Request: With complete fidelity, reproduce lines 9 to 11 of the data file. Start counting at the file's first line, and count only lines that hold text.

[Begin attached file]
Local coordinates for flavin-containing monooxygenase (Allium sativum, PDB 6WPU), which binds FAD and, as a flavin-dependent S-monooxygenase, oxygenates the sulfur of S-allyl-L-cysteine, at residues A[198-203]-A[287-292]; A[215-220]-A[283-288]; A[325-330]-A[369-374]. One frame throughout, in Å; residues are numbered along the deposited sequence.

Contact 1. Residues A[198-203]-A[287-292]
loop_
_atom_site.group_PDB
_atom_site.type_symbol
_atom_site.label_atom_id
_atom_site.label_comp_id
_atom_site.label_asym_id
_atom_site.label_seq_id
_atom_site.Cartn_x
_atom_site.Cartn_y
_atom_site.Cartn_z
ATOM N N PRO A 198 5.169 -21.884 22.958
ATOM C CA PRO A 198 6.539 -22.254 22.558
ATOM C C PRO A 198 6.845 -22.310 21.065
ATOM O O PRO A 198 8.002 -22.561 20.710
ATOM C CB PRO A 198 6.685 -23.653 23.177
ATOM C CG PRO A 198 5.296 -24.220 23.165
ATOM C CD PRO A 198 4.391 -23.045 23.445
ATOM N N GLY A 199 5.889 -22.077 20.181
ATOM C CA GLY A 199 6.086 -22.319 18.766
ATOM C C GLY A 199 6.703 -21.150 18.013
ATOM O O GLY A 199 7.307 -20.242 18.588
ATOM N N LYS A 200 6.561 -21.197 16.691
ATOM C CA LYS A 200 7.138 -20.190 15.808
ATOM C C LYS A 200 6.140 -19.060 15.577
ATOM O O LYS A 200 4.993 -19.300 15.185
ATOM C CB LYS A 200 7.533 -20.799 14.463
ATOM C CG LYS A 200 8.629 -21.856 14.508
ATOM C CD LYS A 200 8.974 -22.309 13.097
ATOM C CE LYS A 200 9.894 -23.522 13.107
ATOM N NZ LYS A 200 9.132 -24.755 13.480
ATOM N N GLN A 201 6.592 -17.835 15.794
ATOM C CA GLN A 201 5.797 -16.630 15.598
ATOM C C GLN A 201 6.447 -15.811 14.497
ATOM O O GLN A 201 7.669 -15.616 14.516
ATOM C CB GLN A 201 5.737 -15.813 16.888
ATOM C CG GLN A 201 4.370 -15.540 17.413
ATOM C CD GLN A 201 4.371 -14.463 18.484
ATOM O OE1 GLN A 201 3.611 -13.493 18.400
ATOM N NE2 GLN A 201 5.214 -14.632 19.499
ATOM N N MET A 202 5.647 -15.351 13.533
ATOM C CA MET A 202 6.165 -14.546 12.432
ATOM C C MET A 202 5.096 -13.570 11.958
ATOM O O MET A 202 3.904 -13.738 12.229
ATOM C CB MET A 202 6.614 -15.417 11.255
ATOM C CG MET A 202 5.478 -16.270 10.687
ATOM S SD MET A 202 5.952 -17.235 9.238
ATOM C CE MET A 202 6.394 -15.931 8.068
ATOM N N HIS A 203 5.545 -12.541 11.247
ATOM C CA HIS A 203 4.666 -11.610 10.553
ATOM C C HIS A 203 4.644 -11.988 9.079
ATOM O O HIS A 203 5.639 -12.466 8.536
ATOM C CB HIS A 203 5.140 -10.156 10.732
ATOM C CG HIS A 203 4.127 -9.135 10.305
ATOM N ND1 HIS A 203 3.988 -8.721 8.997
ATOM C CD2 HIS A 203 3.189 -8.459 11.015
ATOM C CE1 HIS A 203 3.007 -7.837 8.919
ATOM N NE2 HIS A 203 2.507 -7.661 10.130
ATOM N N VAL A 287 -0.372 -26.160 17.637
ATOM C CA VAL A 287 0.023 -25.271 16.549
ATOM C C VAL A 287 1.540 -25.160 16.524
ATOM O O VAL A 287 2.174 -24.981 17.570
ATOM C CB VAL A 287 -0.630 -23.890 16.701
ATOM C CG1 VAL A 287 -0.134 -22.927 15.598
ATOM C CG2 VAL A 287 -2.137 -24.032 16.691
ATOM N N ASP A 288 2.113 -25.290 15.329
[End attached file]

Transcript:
_atom_site.label_seq_id
_atom_site.Cartn_x
_atom_site.Cartn_y